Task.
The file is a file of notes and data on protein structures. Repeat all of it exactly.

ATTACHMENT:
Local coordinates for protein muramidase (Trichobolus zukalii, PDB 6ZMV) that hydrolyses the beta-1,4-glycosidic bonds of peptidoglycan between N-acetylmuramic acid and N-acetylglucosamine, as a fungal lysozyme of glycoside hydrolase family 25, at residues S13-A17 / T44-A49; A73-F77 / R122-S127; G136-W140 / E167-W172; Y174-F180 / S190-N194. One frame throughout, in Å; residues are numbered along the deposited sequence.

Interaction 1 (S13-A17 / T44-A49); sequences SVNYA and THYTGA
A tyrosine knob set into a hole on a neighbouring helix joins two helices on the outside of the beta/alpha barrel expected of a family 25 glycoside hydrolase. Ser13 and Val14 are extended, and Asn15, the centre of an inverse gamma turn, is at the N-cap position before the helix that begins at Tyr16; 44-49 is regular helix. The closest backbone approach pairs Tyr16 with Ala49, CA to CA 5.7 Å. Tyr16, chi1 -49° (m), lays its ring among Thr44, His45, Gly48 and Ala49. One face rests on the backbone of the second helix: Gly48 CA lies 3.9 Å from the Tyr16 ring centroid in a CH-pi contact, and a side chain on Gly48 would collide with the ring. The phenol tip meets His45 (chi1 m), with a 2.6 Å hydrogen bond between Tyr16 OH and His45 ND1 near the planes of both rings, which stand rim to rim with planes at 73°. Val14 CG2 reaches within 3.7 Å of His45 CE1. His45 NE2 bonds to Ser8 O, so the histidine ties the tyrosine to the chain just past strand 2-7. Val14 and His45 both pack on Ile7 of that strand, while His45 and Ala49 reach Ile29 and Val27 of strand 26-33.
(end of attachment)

Local coordinates for protein muramidase (Trichobolus zukalii, PDB 6ZMV) that hydrolyses the beta-1,4-glycosidic bonds of peptidoglycan between N-acetylmuramic acid and N-acetylglucosamine, as a fungal lysozyme of glycoside hydrolase family 25, at residues S13-A17 / T44-A49; A73-F77 / R122-S127; G136-W140 / E167-W172; Y174-F180 / S190-N194. One frame throughout, in Å; residues are numbered along the deposited sequence.

Interaction 1 (S13-A17 / T44-A49); sequences SVNYA and THYTGA
A tyrosine knob set into a hole on a neighbouring helix joins two helices on the outside of the beta/alpha barrel expected of a family 25 glycoside hydrolase. Ser13 and Val14 are extended, and Asn15, the centre of an inverse gamma turn, is at the N-cap position before the helix that begins at Tyr16; 44-49 is regular helix. The closest backbone approach pairs Tyr16 with Ala49, CA to CA 5.7 Å. Tyr16, chi1 -49° (m), lays its ring among Thr44, His45, Gly48 and Ala49. One face rests on the backbone of the second helix: Gly48 CA lies 3.9 Å from the Tyr16 ring centroid in a CH-pi contact, and a side chain on Gly48 would collide with the ring. The phenol tip meets His45 (chi1 m), with a 2.6 Å hydrogen bond between Tyr16 OH and His45 ND1 near the planes of both rings, which stand rim to rim with planes at 73°. Val14 CG2 reaches within 3.7 Å of His45 CE1. His45 NE2 bonds to Ser8 O, so the histidine ties the tyrosine to the chain just past strand 2-7. Val14 and His45 both pack on Ile7 of that strand, while His45 and Ala49 reach Ile29 and Val27 of strand 26-33.